Author: 
By Roland Blanco, Special to Arab News
Publication Date: 
Tue, 2002-06-04 03:00

RIYADH, 4 June — There are now 24 schools abroad that are accredited to teach the Philippine curriculum, according to the Commission on Filipinos Overseas (CFO) in Manila.

A list of the schools given accreditation by the Philippine Department of Education (DepEd) showed that nine are in Saudi Arabia.

These are the:

• International Philippine School in Riyadh (IPSR), which was given accreditation on Nov. 18,1986;

• International Philippine School in Alkhobar (IPSA), Oct. 24,1989;

• New International Philippine School in Jeddah (IPSJ), Sept. 18,1997;

• Philippine Community School in Alkhobar (formerly Asian International School, June 22, 1995;

• Second Philippine International School in Riyadh, Feb. 17, 2000;

• Al-Majd International School in Dammam (Philippine School in Dammam), June 15, 1999;

• Al-Hekma International School in Jeddah, March 29, 2000;

• Nour Al-Maaref International School, Oct. 29, 2000; and

• Al-Maaref International School, Oct 30,2000.

The other schools are: The Philippine School in Bahrain, Manila Xiamen International School in Xiamen, China; Katipunan Philippines Cultural Academy (Paphilca) in Athens, Greece; the Philippine International English School in Kuwait; the Philippine School in Oman; and the Philippine School Doha in Qatar.

Six of the accredited schools are in the United Arab Emirates and three are in Libya.

In the UAE, the schools are the PISCO Private School, the Pioneers Modern School, The New Filipino Private School, the United International Private School, the Philippine National School, and the Pioneers International Private School.

In Libya, the three accredited schools are the Philippine Community School in Tripoli, Philippine Community School in Benghazi, and the Philippine Centennial Academy International.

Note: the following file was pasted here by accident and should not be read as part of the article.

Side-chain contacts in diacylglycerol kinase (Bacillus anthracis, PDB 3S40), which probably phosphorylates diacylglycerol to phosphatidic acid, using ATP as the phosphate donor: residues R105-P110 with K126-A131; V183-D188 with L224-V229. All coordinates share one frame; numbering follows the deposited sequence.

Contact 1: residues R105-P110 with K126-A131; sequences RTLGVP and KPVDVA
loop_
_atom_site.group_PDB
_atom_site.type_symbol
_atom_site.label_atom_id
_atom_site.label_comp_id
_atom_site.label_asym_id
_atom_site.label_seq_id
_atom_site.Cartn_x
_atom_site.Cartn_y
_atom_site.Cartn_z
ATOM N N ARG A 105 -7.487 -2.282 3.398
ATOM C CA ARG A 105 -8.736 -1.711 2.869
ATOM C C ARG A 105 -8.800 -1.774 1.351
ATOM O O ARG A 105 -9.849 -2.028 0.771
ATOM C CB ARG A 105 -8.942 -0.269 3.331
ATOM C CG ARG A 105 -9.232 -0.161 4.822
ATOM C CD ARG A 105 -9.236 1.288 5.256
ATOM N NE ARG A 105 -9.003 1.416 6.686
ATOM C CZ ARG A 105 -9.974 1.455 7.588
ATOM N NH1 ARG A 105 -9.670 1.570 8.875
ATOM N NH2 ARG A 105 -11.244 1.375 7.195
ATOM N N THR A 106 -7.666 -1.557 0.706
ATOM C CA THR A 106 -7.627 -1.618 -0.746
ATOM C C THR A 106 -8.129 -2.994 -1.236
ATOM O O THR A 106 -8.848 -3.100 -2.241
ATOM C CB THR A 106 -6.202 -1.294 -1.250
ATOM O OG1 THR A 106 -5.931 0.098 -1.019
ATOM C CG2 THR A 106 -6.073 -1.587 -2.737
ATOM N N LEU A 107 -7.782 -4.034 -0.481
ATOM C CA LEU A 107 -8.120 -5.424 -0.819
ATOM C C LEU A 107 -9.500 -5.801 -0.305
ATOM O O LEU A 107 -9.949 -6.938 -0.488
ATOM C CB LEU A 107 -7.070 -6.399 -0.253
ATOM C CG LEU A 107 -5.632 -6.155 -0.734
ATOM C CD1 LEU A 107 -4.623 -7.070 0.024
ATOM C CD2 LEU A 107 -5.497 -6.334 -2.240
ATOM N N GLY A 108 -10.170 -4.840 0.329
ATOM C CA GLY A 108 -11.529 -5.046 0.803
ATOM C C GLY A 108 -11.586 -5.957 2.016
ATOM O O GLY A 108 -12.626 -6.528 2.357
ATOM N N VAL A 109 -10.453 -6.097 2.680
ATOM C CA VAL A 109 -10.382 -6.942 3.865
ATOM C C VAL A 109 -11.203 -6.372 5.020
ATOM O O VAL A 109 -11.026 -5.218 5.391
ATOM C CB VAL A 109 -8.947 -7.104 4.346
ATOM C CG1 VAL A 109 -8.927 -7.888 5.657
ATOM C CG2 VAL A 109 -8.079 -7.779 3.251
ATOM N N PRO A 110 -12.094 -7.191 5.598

CFO Executive Director Jose Z. Molano Jr. said the list was as of May 22, 2002.

Molano sent the list to the principal of Al-Maarefa International School at Olaya District in Riyadh in answer to a verification request by the school.

Teresita A. Aguila, the school’s principal, earlier made the request amid rumors being made that Al-Maarefa was not an accredited school.

According to Molano’s letter dated May 28, Al-Maareffa was issued a permit to operate by the Department of Education in Manila on Oct. 30, 2000.

Education officials said, however, that the non-accreditation of a school abroad that teaches the Philippine curriculum would mean that the students are doomed.

Graduates of or transferees from non-accredited school would still be accepted in schools in the Philippines but they have to take and pass the test required by the Department of Education.

“The advantage is that students in accredited schools would meet less hassle when they go to the Philippines to study there. Besides, since accredited schools are supervised by the DepEd, they have to keep up with the standards required by the department,” said one department official.

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